Authorities across the US are braced for protests ahead of the release of video footage showing the events leading to the death of black motorist Tyre Nichols at the hands of police in Memphis, Tennessee, earlier this month.
On January 7th, five police officers attempted to arrest Mr Nichols after pulling him over while driving just before 8.30pm. The incident escalated into a physical altercation that resulted in Mr Nichols’s hospitalisation, state investigators said. He died three days later.
The five officers involved, who were fired following Mr Nichols’s death, were indicted by a grand jury in Memphis’s Shelby County on Thursday for second-degree murder, among other charges relating to the killing.
“They beat my son to death,” Mr Nichols’s mother, RowVaughn Wells, told CNN.
“People don’t know what those five police officers did to our family. And they really don’t know what they did to their own families. They have put their own families in harm’s way,” she said.
“They have brought shame to their own families. They brought shame to the black community. I just feel sorry for them. I really do. Because they didn’t have to do this.”
Footage of the incident is expected to be released publicly on Friday evening, and demonstrations are expected in cities throughout the US in response.
“In a word, it’s appalling,” said David Ranch, director of the Tennessee Bureau of Investigation, of the footage of the assault. “Let me be clear: what happened here does not, at all, reflect proper policing. This was wrong. This was a crime.”
US attorney general Merrick Garland told reporters on Friday he had been briefed on the video, calling it “deeply disturbing ... horrific, from the descriptions I’ve been given”. Mr Garland urged the public to be “peaceful and nonviolent” upon the release of the footage.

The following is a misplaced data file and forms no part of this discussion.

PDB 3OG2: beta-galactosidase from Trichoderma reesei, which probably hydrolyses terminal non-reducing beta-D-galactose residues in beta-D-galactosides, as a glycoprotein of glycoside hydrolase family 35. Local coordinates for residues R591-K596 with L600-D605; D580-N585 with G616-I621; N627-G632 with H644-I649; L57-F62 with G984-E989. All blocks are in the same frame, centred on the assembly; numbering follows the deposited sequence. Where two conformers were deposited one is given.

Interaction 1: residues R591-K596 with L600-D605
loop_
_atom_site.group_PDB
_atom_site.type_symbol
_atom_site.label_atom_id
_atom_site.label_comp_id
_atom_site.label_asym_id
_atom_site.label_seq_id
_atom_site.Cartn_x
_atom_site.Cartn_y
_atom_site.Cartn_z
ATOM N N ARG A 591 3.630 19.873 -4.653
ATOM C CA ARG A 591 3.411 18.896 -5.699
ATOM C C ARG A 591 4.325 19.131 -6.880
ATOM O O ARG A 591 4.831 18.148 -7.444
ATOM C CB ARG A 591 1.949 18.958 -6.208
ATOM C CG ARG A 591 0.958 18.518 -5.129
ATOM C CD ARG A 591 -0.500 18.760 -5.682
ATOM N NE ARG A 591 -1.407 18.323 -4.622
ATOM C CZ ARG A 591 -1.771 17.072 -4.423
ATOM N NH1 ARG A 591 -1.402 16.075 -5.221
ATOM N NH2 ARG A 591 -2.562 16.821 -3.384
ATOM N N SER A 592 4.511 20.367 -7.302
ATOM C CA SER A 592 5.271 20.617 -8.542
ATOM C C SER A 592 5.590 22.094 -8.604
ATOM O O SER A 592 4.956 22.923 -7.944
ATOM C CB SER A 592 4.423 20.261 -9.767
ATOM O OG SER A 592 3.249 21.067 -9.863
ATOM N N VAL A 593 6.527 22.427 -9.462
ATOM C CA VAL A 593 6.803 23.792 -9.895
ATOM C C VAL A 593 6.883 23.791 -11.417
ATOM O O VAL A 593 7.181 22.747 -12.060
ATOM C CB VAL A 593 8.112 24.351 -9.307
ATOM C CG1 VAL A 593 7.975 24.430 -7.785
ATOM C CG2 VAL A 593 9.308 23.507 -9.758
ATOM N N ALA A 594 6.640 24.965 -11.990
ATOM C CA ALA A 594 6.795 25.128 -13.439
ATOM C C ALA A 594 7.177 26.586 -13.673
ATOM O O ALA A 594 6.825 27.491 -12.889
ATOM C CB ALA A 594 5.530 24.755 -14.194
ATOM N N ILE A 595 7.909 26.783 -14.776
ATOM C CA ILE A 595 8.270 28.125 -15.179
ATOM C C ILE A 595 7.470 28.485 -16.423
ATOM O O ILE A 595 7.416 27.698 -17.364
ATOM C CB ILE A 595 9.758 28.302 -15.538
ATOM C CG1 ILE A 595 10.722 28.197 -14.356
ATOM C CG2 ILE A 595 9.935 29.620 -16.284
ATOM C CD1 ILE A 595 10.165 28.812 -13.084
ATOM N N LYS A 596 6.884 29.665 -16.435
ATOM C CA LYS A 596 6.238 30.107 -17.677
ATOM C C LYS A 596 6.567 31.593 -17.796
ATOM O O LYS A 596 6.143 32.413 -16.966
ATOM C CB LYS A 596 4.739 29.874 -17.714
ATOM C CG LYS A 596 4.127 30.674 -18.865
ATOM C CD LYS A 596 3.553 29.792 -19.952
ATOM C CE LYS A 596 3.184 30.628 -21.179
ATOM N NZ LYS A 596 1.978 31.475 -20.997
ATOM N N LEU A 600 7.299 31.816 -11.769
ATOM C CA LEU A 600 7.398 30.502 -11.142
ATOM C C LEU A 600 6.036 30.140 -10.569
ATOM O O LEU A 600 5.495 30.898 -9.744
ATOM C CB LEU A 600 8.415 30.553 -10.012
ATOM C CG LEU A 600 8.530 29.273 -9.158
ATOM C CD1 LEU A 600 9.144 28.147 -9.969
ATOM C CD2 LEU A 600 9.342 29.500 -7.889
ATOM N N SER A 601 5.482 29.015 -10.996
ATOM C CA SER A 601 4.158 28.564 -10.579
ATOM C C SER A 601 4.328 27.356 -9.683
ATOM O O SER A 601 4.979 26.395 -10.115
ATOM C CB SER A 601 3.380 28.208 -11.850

FBI director Christopher Wray said all FBI field offices had been told to “work closely” with partners, particularly in Memphis, “in the event of something getting out of hand”.
US president Joe Biden said in a statement on Friday that he joined “Tyre’s family in calling for peaceful protest. Outrage is understandable, but violence is never acceptable.”
For Memphis, a majority-black city of 630,000, the incident has revived memories of the infamous assault of Rodney King by Los Angeles police in 1991. It is also one of the most high-profile police killings in the US since the deaths of George Floyd, Breonna Taylor and others triggered nationwide protests three years ago.
On Thursday, the five now-former Memphis police officers involved in Mr Nichols’s arrest, Tadarrius Bean, Demetrius Haley, Emmitt Martin III, Desmond Mills, Jr, and Justin Smith, who are all black, were charged on seven counts: second-degree murder, aggravated assault, two forms of aggravated kidnapping, two forms of official misconduct, and official oppression.
Bail was set for each at between $250,000 (€230,000) and $350,000.
Memphis police department chief Cerelyn Davis said in a video statement that “this incident was heinous, reckless, and inhumane” and that the public would see this for themselves when the video is released.
“I expect you to feel what the Nichols family feels. I expect you to feel outrage in the disregard of basic human rights,” she said.
Mr Nichols’s death is being investigated by city, state, and federal officials, while the Department of Justice is conducting a civil rights investigation. – Copyright The Financial Times Limited 2023